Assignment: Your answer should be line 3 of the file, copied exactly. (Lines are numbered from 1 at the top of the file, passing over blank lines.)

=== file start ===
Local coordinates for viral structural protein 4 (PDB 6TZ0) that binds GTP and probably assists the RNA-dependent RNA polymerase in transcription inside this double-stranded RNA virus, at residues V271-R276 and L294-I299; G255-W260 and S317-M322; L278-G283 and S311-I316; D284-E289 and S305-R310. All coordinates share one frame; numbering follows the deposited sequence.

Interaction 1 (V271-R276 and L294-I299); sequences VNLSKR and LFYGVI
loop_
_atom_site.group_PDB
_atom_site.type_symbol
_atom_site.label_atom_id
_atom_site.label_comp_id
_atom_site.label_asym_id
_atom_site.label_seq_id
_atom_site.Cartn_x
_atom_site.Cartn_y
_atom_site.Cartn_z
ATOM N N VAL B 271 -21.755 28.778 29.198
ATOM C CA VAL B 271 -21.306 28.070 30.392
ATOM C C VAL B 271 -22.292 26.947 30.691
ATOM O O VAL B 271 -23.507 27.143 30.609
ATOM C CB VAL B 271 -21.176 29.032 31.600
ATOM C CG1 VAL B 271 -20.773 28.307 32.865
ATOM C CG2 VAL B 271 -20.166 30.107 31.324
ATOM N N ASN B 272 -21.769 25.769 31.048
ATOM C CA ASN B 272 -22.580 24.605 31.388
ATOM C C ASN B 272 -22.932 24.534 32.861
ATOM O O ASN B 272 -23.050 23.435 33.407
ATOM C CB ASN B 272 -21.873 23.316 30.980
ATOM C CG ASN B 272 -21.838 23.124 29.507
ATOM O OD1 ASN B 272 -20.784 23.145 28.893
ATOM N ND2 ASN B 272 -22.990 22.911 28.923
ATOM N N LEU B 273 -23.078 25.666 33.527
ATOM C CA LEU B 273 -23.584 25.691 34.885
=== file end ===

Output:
loop_